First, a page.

Compared with the experience of my generation, it’s got to be really tough growing up in Barbados today. That’s not to suggest youth was a bed of roses. Far from it!
We too had our share of challenges and distractions, but they certainly were not on the scale or of the type which children and adolescents are grappling with today.
In the 1960s/1970s Barbados when we grew up, illegal drugs were neither widely nor readily available. In the odd case where you heard of a boy doing drugs, it was marijuana 99.9 per cent of the time. Cocaine use then was associated with dentistry, specifically as a local anaesthetic.
Gun violence was confined to the television or cinema screen. Firearms were generally out of reach of the average boy or girl, and so too was hard-core pornography.
These contemporary issues are the result of sweeping social, economic and technological changes which have occurred on a global scale and gradually surfaced here in the last 25 to 30 years. Heavily exposed as Barbados has always been to foreign influences, especially now via 24-hour cable television and the Internet which were not around in our youth, these changes have fundamentally altered the terrain where the average person journeys from childhood to adulthood.
Increased global travel, involving Barbadians going abroad and visitors coming here, is another major contributing factor. With all the attendant pressures which these issues place on impressionable young minds, children and adolescents today are more deserving of compassion instead of condemnation which too many adults displaying a holier-than-thou attitude regrettably rush to do.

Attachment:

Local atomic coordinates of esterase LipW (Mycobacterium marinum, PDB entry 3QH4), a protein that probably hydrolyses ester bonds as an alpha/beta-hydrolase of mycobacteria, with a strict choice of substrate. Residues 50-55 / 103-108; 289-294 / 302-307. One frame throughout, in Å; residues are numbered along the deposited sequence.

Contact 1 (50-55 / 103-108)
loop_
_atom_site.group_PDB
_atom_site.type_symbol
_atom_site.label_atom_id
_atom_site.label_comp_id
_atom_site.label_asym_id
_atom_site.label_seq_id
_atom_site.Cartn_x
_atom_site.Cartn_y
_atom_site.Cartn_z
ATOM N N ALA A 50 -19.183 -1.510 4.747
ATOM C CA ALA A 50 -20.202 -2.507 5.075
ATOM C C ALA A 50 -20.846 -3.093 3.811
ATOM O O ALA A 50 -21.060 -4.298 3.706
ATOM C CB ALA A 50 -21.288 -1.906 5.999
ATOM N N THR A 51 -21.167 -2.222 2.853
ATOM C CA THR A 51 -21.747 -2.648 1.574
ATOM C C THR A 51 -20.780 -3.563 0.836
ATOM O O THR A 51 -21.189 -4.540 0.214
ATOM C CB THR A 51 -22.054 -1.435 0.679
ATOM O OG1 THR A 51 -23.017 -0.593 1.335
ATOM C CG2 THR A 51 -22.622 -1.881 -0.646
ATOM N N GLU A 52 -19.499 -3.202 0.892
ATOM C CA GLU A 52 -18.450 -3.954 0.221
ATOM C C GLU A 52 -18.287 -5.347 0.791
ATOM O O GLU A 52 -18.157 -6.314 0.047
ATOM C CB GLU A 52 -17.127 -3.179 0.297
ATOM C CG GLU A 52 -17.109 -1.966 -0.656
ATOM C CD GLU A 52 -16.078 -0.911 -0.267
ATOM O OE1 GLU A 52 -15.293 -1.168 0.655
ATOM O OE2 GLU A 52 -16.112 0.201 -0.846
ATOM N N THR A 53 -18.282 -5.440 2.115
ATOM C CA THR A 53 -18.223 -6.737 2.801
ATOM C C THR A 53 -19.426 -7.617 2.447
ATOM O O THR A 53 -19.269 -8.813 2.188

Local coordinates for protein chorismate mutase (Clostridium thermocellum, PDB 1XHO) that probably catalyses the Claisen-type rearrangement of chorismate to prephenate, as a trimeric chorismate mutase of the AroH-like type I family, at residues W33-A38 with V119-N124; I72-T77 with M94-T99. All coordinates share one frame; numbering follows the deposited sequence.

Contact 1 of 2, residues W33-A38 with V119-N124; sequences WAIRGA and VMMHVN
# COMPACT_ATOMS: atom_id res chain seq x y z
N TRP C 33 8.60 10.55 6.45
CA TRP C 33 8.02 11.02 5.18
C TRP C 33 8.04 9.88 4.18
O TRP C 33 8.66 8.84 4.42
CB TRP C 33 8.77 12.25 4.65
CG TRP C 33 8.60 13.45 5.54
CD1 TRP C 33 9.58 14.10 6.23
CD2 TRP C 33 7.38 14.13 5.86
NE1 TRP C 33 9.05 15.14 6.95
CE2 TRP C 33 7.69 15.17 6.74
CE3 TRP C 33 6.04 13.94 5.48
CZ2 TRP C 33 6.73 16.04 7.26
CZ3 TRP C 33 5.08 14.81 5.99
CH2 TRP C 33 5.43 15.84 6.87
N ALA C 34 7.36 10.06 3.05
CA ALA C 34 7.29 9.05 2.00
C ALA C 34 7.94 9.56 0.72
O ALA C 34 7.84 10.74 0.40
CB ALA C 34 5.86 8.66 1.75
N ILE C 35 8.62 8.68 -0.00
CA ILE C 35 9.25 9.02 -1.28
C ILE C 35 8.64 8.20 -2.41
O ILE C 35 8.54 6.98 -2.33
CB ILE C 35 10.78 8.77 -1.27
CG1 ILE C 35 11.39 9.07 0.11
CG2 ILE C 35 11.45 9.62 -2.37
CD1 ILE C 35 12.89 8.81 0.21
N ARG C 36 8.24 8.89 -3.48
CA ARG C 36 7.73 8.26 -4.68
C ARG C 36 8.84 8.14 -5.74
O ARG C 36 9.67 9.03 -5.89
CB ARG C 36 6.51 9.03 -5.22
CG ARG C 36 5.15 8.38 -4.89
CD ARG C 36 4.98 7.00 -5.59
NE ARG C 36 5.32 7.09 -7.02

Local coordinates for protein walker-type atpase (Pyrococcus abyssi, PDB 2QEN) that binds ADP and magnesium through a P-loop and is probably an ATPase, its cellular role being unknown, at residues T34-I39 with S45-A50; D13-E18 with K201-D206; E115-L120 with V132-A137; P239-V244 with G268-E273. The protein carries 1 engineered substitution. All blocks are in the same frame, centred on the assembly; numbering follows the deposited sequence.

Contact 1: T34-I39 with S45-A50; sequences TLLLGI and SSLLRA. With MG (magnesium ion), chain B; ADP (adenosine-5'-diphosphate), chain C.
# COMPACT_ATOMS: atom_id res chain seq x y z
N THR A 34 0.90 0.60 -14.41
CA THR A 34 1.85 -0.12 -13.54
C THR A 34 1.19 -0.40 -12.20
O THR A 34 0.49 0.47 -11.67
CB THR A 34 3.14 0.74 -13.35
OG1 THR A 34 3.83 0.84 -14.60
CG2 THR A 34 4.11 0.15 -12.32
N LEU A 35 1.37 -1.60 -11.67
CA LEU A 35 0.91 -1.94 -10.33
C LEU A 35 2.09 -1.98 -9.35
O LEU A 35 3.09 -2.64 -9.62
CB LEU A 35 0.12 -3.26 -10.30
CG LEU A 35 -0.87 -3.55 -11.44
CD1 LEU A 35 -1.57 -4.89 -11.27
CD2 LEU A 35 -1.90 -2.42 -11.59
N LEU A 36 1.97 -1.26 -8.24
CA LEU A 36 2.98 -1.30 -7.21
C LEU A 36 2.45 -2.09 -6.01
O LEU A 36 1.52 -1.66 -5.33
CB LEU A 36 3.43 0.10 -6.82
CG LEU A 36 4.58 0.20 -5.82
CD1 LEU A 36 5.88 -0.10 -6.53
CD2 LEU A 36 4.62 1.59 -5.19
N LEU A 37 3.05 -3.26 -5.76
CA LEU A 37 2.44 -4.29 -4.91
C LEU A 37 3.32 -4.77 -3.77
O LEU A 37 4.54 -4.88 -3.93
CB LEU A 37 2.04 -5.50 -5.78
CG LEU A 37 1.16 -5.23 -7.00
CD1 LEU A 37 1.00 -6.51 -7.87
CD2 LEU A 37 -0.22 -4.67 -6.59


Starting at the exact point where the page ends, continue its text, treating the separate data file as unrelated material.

But can adults honestly say they were better than today’s young people when they were growing up? Probably to some extent, but the question is very much debatable. For sure, many grown-ups back then thought some of us were the children of Satan destined for the consuming fires of Hell. Every generation throughout history has viewed the one coming after as worse than they were.
In the fullness of time, therefore, we can expect today’s young people to say pretty much the same about those who will come after them. It happens because of an inter-generational shift in attitude and perspective which, if not skilfully managed, can sometimes cause unpleasant friction in a relationship which ideally should be based on mutual respect. In our youth, this phenomenon was referred to as the “generation gap”, a term you hardly hear nowadays.
The holier-than-thou attitude displayed by some adults, many of whom should know better, is contributing to unnecessary tension and hostility between young people and adults today. Youth is a stage of life where people are usually rash in making judgements and coming to conclusions about things. However, maturity which comes with advancing age suggests being pragmatic and open-minded as a much better approach.
How many adults, if they faced the same challenging circumstances of young people, can genuinely say that they would not have done some of the same things if the opportunities had existed when they were growing up? I am convinced, for example, that if cellular phones were around in our youth, adults back then would have been equally flabbergasted by some of the same explicit videos that make the rounds today showing schoolchildren having sex.